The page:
With the global sulphur deadline fast approaching on 1 January 2020, it is important that measures are taken so that the contractual documentation used by owners and charterers is 2020 compliant. Part one of this article looked at key considerations for owners and charterers in relation to time charters, whereas this part discusses the implications for voyage charters and also looks at some common issues applicable both to time and voyage charters.

Voyage charters

Under a voyage charterparty it is the owner who is responsible for supplying the vessel with fuel and it is therefore owners who will face the impact of the expected increased cost of low sulphur fuel oil (LSFO).

However, it seems likely that, as a result of the increased cost to owners, freight rates will also increase with the consumer being ultimately affected.

The use of scrubbers is unlikely to present too many issues in the context of a voyage charter. The voyage will be fixed with full knowledge of whether the vessel has a scrubber installed and the freight rate will likely be adjusted accordingly.

However, issues may arise in circumstances where the scrubber system stops operating and time is lost for repairs/maintenance etc. It is important for charterers to ensure that suitable clauses are in place so that laytime (and maybe even demurrage) do not to count in such circumstances.

Common issues to time and voyage charters

Bunker availability

There is some concern within the industry that there will not be sufficient LSFO available when the cap comes into force on 1 January 2020 and also that the LSFO will not be globally available. This will result not only in price increases, but also present potential issues with regard to the practicalities of bunkering.

Similarly, it does not appear that scrubbers have been adopted as broadly as expected and there could be a risk that high sulphur fuel oil will not be as widely available or at the much lower cost initially anticipated.

Even though according to Regulation 18.2 the ship should not be required to deviate from its intended voyage or to delay unduly in order to achieve compliance, owners can protect themselves by inserting clauses making it owners’ right to deviate to ports of call where low-sulphur fuel is available to be stemmed and also allocating the associated financial implications on charterers.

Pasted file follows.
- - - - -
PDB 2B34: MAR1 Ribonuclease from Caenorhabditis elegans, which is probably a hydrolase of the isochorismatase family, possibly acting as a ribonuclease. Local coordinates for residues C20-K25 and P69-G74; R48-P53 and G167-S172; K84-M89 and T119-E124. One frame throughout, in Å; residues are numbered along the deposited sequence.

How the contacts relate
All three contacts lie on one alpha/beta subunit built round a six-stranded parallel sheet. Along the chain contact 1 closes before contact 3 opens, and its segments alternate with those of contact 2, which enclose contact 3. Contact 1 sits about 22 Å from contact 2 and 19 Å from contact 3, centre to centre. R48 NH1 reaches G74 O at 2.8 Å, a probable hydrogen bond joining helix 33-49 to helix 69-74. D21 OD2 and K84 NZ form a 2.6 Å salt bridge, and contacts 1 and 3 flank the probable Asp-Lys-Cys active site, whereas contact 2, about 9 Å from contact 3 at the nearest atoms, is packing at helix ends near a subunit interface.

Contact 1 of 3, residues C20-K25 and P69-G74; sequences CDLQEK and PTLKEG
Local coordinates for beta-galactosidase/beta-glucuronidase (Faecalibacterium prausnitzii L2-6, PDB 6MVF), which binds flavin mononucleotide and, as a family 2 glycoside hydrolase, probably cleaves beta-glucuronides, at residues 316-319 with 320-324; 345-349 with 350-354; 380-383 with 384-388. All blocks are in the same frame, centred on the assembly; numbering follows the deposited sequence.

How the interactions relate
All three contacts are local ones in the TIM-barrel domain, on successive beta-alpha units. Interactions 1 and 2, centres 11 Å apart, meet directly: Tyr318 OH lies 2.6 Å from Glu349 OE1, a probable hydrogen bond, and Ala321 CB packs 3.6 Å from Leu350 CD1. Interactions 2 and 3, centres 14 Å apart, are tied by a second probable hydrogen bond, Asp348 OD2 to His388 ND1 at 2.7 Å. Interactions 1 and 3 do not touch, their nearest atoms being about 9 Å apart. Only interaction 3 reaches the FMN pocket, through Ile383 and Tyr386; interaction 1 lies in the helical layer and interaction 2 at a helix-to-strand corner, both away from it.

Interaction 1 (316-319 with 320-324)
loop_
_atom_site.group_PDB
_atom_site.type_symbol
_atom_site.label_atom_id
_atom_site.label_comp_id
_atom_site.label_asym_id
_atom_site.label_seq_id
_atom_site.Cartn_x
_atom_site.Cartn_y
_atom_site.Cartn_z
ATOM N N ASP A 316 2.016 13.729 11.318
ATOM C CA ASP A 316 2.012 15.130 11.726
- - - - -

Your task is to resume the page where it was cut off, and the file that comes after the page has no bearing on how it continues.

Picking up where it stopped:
Bunker sampling and non-compliance

In order to minimise the potential for bunker disputes, clear procedures should be set out with reference to the sampling procedure to be adopted during bunker operations. The current BIMCO bunkering operations and sampling clause should be sufficient for continued use in time charters.

Parties should also consider their contracts with their bunker suppliers and ensure that the bunker delivery notes state the sulphur content of the fuel supplied, though this can be difficult at times given that bunker suppliers tend to use their own terms. This will depend to some degree on how many suppliers are available at the location in question and the negotiating power of the parties.

Non-compliance with the MARPOL regime will likely result in significant fines being levied by the port state authorities of contracting parties – these could vary, however, given that arrangements will have to be made by way of national legislation. In any event, it is important that in the charterparty there is clear allocation of liability for such fines.

One final point to consider is the effect of non-compliance on the ‘seaworthiness’ of the vessel. If a vessel fails to comply with the requirements of the MARPOL Convention, then it would effectively be in breach of the flag state national law and the vessel’s MARPOL certificate may be withdrawn, or at least suspended, by the flag state. This could also have considerable significance for the vessel’s continued insurance cover.


The global sulphur cap coming into force on 1 January 2020 requires review of the relevant contractual documentation including charterparties and fuel supply contracts. It is important to contain clauses that clearly allocate the risk between the parties, clarify who is responsible for compliance and indemnify the innocent party with regard to any delay, costs and associated consequences.

Therefore, it is necessary for owners and charterers to review the contractual nexus under which they operate and plan in advance, so that they can be 2020 compliant.